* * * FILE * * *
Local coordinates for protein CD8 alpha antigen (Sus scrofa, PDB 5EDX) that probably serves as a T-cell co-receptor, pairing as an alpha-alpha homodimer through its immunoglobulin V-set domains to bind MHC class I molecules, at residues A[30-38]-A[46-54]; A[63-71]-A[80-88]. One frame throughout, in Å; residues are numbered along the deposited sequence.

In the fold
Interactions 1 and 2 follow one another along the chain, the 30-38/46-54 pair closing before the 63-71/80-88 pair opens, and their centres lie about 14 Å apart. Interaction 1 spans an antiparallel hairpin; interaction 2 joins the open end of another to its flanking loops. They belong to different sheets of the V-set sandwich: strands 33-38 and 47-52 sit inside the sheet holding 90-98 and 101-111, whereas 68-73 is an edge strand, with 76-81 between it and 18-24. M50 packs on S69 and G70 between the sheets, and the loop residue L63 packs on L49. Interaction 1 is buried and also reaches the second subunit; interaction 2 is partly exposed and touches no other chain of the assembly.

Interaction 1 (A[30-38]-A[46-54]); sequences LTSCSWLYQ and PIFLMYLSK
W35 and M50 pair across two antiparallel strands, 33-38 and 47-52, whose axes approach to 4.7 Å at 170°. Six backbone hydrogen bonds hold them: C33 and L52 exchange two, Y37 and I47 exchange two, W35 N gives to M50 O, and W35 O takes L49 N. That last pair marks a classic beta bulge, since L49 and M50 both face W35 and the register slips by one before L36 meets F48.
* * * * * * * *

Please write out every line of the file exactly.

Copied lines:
Local coordinates for protein CD8 alpha antigen (Sus scrofa, PDB 5EDX) that probably serves as a T-cell co-receptor, pairing as an alpha-alpha homodimer through its immunoglobulin V-set domains to bind MHC class I molecules, at residues A[30-38]-A[46-54]; A[63-71]-A[80-88]. One frame throughout, in Å; residues are numbered along the deposited sequence.

In the fold
Interactions 1 and 2 follow one another along the chain, the 30-38/46-54 pair closing before the 63-71/80-88 pair opens, and their centres lie about 14 Å apart. Interaction 1 spans an antiparallel hairpin; interaction 2 joins the open end of another to its flanking loops. They belong to different sheets of the V-set sandwich: strands 33-38 and 47-52 sit inside the sheet holding 90-98 and 101-111, whereas 68-73 is an edge strand, with 76-81 between it and 18-24. M50 packs on S69 and G70 between the sheets, and the loop residue L63 packs on L49. Interaction 1 is buried and also reaches the second subunit; interaction 2 is partly exposed and touches no other chain of the assembly.

Interaction 1 (A[30-38]-A[46-54]); sequences LTSCSWLYQ and PIFLMYLSK
W35 and M50 pair across two antiparallel strands, 33-38 and 47-52, whose axes approach to 4.7 Å at 170°. Six backbone hydrogen bonds hold them: C33 and L52 exchange two, Y37 and I47 exchange two, W35 N gives to M50 O, and W35 O takes L49 N. That last pair marks a classic beta bulge, since L49 and M50 both face W35 and the register slips by one before L36 meets F48.